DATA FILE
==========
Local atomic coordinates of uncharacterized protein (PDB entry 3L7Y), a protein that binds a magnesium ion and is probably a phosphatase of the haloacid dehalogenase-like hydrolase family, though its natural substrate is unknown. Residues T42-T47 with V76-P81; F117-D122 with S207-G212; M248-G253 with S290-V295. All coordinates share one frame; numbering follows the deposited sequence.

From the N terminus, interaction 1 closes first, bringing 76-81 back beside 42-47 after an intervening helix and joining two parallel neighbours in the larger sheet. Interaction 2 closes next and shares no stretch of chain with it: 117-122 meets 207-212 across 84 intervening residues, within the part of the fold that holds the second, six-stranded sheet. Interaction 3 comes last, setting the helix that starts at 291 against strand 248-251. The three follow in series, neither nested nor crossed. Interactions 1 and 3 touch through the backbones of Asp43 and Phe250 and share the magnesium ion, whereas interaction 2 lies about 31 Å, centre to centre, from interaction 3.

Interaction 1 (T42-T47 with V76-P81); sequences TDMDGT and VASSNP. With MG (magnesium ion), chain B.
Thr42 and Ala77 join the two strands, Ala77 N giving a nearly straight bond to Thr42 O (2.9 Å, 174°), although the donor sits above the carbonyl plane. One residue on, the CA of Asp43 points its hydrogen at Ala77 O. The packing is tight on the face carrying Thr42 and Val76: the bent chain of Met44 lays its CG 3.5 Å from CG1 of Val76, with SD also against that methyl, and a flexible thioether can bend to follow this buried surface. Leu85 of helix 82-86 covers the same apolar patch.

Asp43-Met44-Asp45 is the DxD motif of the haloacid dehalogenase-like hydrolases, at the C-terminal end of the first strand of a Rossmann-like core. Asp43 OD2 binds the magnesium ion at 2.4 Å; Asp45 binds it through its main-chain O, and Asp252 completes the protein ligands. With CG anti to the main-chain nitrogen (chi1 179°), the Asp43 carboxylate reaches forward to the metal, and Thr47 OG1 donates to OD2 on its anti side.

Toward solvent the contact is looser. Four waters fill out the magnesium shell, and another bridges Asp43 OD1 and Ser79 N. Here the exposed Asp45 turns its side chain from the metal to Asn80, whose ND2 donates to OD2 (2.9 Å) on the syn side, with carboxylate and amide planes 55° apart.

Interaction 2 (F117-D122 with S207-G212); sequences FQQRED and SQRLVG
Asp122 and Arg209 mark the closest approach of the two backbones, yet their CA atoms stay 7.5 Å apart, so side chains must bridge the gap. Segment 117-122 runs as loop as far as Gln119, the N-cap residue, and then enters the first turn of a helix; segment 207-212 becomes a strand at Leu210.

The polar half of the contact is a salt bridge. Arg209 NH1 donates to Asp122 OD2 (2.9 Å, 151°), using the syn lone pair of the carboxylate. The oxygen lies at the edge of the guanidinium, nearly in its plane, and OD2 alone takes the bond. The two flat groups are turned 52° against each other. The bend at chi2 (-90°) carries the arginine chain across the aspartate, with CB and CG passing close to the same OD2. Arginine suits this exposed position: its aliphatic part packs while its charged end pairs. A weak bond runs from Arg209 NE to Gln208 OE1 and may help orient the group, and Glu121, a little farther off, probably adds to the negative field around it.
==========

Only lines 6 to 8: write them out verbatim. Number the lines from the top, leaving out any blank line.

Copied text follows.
Toward solvent the contact is looser. Four waters fill out the magnesium shell, and another bridges Asp43 OD1 and Ser79 N. Here the exposed Asp45 turns its side chain from the metal to Asn80, whose ND2 donates to OD2 (2.9 Å) on the syn side, with carboxylate and amide planes 55° apart.

Interaction 2 (F117-D122 with S207-G212); sequences FQQRED and SQRLVG
Asp122 and Arg209 mark the closest approach of the two backbones, yet their CA atoms stay 7.5 Å apart, so side chains must bridge the gap. Segment 117-122 runs as loop as far as Gln119, the N-cap residue, and then enters the first turn of a helix; segment 207-212 becomes a strand at Leu210.